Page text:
The music video begins in silence and we are shown a mid-shot of what looks like a kitchen. The mise-en-scene suggests this because of the layout and culinary objects shown. Upon the surfaces in the background is a blender and kettle. We also see an oven and then cupboards attached to the wall, which is typical of a kitchen layout. In the foreground is a table with a wine bottle placed on the far right. This is the most obvious object in the shot, so it is most likely the wine bottle has some sort of significance.
There is a short pause and then we see an unidentifiable character enter into the frame (their face is out of the shot). They aggressively and purposely knock over the wine bottle and the minute the bottle hits the table’s surface the music begins.
Already the music video has intrigued the audience. Clearly this character is angry and the audience will want to know the story behind it. The silence at the very beginning builds tension and when the silence is suddenly disturbed by the music, the effect is quite startling.
The speed of the shot is slowed down slightly and therefore the whole scenario is in much more detail. The character gradually enters into the frame from the right; at first we see their hand grab the wine bottle, then the rest of their body enters as the bottle is pushed over. It is most likely that the audience assume that when they see the hand, the person is simply going to pick up the bottle, so it is a small surprise when they realise this is not the case.
The music directly correlates with what is happening in the shot. Once the bottle hits the surface and the liquid bursts out of it, the music begins at the same time. It is also quite stunning how we briefly get to see the wine shoot out of the bottle in slow motion. Not only does it look effective, but there is a theme of water/liquid that runs throughout the video and the spilling of the wine is perhaps a way of introducing or highlighting this theme.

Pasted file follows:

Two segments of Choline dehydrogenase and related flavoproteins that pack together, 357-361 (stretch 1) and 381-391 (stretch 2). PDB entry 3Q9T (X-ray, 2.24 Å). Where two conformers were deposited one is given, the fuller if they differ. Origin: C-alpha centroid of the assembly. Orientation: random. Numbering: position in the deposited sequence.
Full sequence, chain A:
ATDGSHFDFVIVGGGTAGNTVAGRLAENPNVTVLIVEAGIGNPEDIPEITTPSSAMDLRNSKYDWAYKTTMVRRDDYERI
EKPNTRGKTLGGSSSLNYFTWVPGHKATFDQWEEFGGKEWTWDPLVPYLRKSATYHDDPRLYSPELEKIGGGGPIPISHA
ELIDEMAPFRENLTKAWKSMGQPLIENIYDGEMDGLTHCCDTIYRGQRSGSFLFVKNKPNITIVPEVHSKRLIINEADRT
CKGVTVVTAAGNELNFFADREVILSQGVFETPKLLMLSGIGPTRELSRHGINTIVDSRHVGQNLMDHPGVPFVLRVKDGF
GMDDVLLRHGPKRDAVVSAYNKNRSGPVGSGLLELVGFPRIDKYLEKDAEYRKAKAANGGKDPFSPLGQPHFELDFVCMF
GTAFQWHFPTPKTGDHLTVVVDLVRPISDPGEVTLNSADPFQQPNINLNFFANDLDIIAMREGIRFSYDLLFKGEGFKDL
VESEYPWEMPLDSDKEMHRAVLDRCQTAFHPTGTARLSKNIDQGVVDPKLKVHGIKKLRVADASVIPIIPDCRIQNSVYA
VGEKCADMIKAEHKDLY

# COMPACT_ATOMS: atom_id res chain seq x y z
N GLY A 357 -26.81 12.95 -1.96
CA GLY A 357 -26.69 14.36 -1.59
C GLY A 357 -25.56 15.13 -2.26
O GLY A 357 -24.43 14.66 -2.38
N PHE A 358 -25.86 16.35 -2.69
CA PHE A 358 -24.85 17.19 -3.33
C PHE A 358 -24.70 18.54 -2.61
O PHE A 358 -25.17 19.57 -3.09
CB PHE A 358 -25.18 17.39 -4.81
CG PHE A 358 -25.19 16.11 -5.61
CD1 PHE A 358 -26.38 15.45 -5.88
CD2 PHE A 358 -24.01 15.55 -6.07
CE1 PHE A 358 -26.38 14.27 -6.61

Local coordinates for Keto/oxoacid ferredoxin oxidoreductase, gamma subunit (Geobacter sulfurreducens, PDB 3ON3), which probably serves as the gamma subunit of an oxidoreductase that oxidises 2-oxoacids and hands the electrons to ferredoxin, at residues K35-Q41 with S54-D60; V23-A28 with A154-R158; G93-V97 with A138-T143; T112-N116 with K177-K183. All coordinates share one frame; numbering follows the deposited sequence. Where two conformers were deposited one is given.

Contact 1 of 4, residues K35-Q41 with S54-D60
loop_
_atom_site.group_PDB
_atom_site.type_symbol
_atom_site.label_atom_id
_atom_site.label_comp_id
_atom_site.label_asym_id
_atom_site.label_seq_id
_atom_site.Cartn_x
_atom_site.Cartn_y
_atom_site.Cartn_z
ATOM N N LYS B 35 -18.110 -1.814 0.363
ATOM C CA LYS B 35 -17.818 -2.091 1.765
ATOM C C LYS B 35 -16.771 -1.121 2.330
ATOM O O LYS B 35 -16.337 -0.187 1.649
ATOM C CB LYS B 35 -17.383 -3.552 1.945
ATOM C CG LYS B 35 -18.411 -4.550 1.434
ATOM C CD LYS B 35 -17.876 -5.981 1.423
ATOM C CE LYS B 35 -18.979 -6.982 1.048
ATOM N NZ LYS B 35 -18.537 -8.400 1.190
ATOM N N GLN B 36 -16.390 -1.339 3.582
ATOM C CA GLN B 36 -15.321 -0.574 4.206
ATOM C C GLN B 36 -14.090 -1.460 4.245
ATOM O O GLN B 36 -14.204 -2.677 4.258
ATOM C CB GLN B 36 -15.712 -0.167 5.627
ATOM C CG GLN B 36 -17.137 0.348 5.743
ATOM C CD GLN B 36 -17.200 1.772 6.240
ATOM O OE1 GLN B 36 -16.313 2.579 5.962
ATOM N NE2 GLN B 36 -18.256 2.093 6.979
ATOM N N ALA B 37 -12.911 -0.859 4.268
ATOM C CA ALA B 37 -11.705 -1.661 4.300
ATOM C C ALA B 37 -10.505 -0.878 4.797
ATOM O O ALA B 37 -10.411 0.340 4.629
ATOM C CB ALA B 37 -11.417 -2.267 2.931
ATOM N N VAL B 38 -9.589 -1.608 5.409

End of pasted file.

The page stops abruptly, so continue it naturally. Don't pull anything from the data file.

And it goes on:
There are many other moments in the video where the music and the way the footage is edited directly correlate and everything seems in time with the beat of the music. A good music video will have pace and short, quick shots and this music video does exactly that.
There are many shots of the band singing in an abandoned warehouse and there are two ways in which this is portrayed in the music video:-
(Top Image) The band is shown singing in a run down warehouse. They typically split apart and do their own thing, but come together in a group for the harmonies in the song.
(Bottom Image)– The group stick together in a formation and sing. This footage has been made black and white with watery effects added onto it.
From the very first line of the song, “So you say I’m not the kind of guy to touch your body…” to the line, “Why do keep contradicting yourself?” is worth sixteen seconds of the video. These sixteen seconds only contain shots from both these scenes, which in a music video is a long time for an audience just to be looking at two different types of footage. However it never gets boring and the reason being is that there is a jump cut after every few words in the song and the band are shown at a slightly different angle. The camera also never stops moving. Either tracking or panning shots are being used and both these techniques make the video more exciting and ‘action-packed.’